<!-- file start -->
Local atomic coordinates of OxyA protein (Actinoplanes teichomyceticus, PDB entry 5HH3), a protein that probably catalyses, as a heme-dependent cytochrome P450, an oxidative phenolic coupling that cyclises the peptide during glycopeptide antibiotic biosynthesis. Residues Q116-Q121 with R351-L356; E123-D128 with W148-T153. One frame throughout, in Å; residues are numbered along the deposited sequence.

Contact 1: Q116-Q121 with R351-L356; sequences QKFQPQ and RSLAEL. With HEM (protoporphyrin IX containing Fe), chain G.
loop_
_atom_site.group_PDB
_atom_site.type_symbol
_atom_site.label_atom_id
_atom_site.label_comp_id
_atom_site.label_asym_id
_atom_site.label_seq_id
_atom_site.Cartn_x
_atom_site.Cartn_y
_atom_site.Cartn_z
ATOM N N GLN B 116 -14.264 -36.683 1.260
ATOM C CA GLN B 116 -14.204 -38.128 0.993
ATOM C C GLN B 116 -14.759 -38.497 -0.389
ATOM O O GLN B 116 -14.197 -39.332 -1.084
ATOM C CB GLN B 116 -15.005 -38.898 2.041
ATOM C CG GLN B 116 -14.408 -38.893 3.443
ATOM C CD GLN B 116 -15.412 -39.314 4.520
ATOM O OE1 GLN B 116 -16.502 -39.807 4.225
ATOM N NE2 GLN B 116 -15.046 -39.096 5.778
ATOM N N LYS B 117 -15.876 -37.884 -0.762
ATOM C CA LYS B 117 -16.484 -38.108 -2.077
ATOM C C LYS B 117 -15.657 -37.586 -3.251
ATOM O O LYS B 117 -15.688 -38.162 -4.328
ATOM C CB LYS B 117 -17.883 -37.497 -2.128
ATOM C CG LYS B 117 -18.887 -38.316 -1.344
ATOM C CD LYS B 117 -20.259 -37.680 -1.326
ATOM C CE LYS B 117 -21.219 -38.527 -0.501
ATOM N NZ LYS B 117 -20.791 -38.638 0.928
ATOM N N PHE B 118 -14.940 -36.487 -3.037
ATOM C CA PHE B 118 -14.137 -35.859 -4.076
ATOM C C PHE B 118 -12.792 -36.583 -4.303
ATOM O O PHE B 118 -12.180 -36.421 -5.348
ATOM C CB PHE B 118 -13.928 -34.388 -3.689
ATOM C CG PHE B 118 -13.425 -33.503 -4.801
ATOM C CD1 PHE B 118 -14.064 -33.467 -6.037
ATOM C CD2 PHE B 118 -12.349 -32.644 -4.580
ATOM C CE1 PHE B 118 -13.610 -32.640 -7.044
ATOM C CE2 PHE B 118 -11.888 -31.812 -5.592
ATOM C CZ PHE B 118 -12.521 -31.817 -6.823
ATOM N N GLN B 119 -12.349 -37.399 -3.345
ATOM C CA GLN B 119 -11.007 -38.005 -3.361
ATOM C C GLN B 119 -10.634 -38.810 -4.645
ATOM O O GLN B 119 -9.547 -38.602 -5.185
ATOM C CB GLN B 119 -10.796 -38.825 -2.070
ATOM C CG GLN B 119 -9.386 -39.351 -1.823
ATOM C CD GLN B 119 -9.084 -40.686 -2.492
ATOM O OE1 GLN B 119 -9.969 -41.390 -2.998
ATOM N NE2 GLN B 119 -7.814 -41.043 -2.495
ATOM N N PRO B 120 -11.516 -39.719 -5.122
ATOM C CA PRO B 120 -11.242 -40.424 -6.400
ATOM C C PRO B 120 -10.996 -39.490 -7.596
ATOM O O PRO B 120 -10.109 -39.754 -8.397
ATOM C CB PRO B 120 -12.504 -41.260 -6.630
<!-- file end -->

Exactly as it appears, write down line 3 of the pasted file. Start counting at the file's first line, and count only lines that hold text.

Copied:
loop_